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(* This module provides an implementation of Tarjan's algorithm for
   finding the strongly connected components of a graph.

   The algorithm runs when the functor is applied. Its complexity is
   $O(V+E)$, where $V$ is the number of vertices in the graph $G$, and
   $E$ is the number of edges. *)

module Run (G : sig

  type node

  (* We assume each node has a unique index. Indices must range from
     $0$ to $n-1$, where $n$ is the number of nodes in the graph. *)

  val n: int
  val index: node -> int

  (* Iterating over a node's immediate successors. *)

  val successors: (node -> unit) -> node -> unit

  (* Iterating over all nodes. *)

  val iter: (node -> unit) -> unit

end) = struct

  (* Define the internal data structure associated with each node. *)

  type data = {

      (* Each node carries a flag which tells whether it appears
	 within the SCC stack (which is defined below). *)

      mutable stacked: bool;

      (* Each node carries a number. Numbers represent the order in
	 which nodes were discovered. *)

      mutable number: int;

      (* Each node [x] records the lowest number associated to a node
	 already detected within [x]'s SCC. *)

      mutable low: int;

      (* Each node carries a pointer to a representative element of
	 its SCC. This field is used by the algorithm to store its
	 results. *)

      mutable representative: G.node;

      (* Each representative node carries a list of the nodes in
	 its SCC. This field is used by the algorithm to store its
	 results. *)

      mutable scc: G.node list

    } 

  (* Define a mapping from external nodes to internal ones. Here, we
     simply use each node's index as an entry into a global array. *)

  let table =

    (* Create the array. We initially fill it with [None], of type
       [data option], because we have no meaningful initial value of
       type [data] at hand. *)

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    let table = Array.make G.n None in
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    (* Initialize the array. *)

    G.iter (fun x ->
      table.(G.index x) <- Some {
	stacked = false;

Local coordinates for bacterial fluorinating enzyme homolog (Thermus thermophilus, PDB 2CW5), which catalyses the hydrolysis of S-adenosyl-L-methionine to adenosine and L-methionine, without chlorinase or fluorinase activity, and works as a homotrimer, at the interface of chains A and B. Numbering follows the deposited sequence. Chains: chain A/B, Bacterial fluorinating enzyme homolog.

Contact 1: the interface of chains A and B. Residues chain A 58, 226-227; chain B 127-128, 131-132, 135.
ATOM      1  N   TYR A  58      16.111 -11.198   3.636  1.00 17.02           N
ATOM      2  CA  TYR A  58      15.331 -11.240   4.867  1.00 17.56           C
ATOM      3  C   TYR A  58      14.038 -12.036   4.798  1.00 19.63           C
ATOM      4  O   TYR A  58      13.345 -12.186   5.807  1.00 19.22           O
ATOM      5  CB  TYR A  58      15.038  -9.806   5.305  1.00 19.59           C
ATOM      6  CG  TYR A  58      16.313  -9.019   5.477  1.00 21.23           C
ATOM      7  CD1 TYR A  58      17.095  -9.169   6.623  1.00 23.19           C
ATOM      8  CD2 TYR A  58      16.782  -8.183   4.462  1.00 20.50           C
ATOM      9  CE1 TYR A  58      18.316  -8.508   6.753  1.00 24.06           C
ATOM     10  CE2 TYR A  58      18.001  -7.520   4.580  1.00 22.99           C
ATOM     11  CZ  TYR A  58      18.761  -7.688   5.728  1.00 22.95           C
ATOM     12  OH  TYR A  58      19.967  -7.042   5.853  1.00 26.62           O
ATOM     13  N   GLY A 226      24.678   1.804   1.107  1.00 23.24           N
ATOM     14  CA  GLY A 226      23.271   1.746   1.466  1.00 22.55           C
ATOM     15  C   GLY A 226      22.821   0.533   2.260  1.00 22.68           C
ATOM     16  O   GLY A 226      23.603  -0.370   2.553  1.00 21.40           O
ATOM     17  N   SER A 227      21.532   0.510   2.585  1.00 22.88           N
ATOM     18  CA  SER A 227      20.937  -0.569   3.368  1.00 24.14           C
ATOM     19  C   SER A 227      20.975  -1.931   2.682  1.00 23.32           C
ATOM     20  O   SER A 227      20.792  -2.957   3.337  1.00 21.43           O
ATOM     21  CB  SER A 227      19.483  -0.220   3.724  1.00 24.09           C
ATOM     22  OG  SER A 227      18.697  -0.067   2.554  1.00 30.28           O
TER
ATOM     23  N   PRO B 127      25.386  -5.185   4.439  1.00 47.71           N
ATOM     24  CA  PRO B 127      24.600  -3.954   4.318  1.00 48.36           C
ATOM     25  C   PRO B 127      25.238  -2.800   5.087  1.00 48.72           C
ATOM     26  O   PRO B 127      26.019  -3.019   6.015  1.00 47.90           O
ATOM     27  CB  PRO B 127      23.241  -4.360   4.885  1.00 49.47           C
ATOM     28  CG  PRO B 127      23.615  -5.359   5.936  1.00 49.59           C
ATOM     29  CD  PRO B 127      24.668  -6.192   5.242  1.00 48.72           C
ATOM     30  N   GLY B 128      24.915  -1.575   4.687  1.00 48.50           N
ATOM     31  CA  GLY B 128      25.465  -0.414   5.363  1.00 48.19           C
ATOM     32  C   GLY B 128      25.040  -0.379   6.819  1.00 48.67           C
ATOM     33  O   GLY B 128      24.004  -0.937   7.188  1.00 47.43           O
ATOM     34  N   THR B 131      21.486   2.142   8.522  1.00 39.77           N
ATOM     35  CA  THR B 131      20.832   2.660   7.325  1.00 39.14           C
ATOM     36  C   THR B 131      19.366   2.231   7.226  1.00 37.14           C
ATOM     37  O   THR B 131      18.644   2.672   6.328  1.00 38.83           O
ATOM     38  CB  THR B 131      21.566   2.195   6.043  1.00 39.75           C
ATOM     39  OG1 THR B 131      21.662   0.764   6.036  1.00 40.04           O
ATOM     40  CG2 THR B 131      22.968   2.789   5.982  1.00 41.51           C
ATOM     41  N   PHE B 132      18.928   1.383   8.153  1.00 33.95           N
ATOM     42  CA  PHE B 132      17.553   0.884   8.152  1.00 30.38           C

number = 0;
	low = 0;
	representative = x;
        scc = []
      }
    );

    (* Define a function which gives easy access to the array. It maps
       each node to its associated piece of internal data. *)

    function x ->
      match table.(G.index x) with
      |	Some dx ->
	  dx
      |	None ->
	  assert false (* Indices do not cover the range $0\ldots n$, as expected. *)

  (* Create an empty stack, used to record all nodes which belong to
     the current SCC. *)

  let scc_stack = Stack.create()

  (* Initialize a function which allocates numbers for (internal)
     nodes. A new number is assigned to each node the first time it is
     visited. Numbers returned by this function start at 1 and
     increase. Initially, all nodes have number 0, so they are
     considered unvisited. *)

  let mark =
    let counter = ref 0 in
    fun dx ->
      incr counter;
      dx.number <- !counter;
      dx.low <- !counter

  (* This reference will hold a list of all representative nodes. *)

  let representatives =
    ref []

  (* Look at all nodes of the graph, one after the other. Any
     unvisited nodes become roots of the search forest. *)

  let () = G.iter (fun root ->
    let droot = table root in

    if droot.number = 0 then begin

      (* This node hasn't been visited yet. Start a depth-first walk
	 from it. *)

      mark droot;
      droot.stacked <- true;
      Stack.push droot scc_stack;

      let rec walk x =
	let dx = table x in

	G.successors (fun y ->
	  let dy = table y in

	  if dy.number = 0 then begin

	    (* $y$ hasn't been visited yet, so $(x,y)$ is a regular
	       edge, part of the search forest. *)

	    mark dy;
	    dy.stacked <- true;
	    Stack.push dy scc_stack;

	    (* Continue walking, depth-first. *)

	    walk y;
	    if dy.low < dx.low then
	      dx.low <- dy.low

	  end
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	  else if (dy.low < dx.low) && dy.stacked then begin
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	    (* The first condition above indicates that $y$ has been
	       visited before $x$, so $(x, y)$ is a backwards or
	       transverse edge. The second condition indicates that
	       $y$ is inside the same SCC as $x$; indeed, if it
	       belongs to another SCC, then the latter has already
	       been identified and moved out of [scc_stack]. *)

	    if dy.number < dx.low then
	      dx.low <- dy.number

	  end

	) x;

	(* We are done visiting $x$'s neighbors. *)

	if dx.low = dx.number then begin

	  (* $x$ is the entry point of a SCC. The whole SCC is now
	     available; move it out of the stack. We pop elements out
	     of the SCC stack until $x$ itself is found. *)

	  let rec loop () =
	    let element = Stack.pop scc_stack in
	    element.stacked <- false;
            dx.scc <- element.representative :: dx.scc;
	    element.representative <- x;
	    if element != dx then
	      loop() in

	  loop();
	  representatives := x :: !representatives

	end in

      walk root

    end
  )

  (* There only remains to make our results accessible to the
     outside. *)

  let representative x =
    (table x).representative

  let scc x =
    (table x).scc

  let iter action =
    List.iter (fun x ->
      let data = table x in
      assert (data.representative == x); (* a sanity check *)
      assert (data.scc <> []); (* a sanity check *)
      action x data.scc
    ) !representatives

end